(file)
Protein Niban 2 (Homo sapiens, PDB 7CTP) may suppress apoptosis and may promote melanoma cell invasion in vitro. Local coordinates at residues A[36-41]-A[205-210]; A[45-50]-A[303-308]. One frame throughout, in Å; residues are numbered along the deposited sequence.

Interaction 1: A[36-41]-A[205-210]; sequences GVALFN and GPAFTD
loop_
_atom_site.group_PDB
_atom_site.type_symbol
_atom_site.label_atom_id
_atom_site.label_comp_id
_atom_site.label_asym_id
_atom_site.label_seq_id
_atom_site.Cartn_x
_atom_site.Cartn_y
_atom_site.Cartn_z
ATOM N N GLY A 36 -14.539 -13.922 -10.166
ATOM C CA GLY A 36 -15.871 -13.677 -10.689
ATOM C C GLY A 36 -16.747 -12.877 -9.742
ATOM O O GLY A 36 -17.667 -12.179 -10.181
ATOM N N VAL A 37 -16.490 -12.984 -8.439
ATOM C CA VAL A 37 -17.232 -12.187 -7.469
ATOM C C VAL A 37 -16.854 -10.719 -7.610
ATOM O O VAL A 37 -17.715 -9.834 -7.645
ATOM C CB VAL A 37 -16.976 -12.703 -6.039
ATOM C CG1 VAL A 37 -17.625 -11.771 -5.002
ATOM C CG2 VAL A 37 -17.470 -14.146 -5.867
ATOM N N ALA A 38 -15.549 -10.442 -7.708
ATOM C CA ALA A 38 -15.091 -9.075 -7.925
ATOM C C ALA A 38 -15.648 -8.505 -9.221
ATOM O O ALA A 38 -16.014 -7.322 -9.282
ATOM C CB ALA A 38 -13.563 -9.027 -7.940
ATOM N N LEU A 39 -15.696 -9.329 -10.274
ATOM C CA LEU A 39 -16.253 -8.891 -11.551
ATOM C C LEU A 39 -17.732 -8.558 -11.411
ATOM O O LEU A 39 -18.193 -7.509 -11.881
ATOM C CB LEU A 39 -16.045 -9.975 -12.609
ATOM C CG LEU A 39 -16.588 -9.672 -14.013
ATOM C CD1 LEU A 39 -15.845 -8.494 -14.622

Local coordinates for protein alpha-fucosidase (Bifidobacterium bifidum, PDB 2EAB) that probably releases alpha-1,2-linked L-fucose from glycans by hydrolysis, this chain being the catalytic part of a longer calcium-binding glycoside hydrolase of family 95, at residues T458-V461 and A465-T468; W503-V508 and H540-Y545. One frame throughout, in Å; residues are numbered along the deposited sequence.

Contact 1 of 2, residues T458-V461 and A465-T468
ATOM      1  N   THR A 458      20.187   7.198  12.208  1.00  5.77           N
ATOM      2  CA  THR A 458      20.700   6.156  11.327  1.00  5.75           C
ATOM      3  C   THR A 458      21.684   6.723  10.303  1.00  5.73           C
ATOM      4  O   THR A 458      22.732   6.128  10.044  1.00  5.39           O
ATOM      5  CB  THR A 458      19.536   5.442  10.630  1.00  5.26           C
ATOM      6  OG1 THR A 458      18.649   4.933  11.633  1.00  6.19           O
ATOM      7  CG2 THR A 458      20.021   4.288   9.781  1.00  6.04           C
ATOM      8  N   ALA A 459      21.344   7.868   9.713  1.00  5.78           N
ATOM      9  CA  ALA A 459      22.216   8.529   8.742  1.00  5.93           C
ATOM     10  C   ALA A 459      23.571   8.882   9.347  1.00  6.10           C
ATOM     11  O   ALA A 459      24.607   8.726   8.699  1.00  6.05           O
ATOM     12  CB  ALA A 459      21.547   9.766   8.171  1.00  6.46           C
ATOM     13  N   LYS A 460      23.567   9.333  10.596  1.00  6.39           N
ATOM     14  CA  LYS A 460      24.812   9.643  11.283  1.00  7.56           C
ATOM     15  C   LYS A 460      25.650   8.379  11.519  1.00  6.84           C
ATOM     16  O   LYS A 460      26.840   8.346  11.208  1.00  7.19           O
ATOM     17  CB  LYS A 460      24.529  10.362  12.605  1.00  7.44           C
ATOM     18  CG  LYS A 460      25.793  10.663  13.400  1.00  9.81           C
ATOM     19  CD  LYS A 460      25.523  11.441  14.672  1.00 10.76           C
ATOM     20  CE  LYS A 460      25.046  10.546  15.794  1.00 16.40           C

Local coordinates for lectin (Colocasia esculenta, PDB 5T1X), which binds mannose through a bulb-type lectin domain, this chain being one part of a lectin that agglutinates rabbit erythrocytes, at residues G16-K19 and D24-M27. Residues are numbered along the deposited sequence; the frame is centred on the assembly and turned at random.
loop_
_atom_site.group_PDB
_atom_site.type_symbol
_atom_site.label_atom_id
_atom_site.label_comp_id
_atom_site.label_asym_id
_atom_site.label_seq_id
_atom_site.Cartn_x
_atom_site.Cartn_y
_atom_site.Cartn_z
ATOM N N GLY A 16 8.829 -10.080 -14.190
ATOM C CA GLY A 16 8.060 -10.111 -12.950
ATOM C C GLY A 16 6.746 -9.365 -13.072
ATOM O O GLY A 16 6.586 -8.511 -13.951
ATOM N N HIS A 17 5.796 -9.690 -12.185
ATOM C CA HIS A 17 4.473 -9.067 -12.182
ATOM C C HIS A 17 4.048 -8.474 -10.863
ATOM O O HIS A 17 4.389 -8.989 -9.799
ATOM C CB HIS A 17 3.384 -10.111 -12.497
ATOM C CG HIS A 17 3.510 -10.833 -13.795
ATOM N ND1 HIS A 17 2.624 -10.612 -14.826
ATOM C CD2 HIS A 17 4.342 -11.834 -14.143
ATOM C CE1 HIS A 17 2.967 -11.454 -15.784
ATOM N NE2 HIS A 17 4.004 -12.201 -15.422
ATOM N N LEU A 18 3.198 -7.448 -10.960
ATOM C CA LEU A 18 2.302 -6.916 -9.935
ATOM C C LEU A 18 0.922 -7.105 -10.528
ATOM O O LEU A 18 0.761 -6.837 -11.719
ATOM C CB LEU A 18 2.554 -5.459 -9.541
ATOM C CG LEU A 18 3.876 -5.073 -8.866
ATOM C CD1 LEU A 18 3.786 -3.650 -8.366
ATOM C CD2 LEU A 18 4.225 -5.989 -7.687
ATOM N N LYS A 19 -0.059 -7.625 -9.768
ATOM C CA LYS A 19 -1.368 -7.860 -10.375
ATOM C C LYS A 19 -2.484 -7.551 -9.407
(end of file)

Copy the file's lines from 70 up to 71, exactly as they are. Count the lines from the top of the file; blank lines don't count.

ATOM C CA GLY A 16 8.060 -10.111 -12.950
ATOM C C GLY A 16 6.746 -9.365 -13.072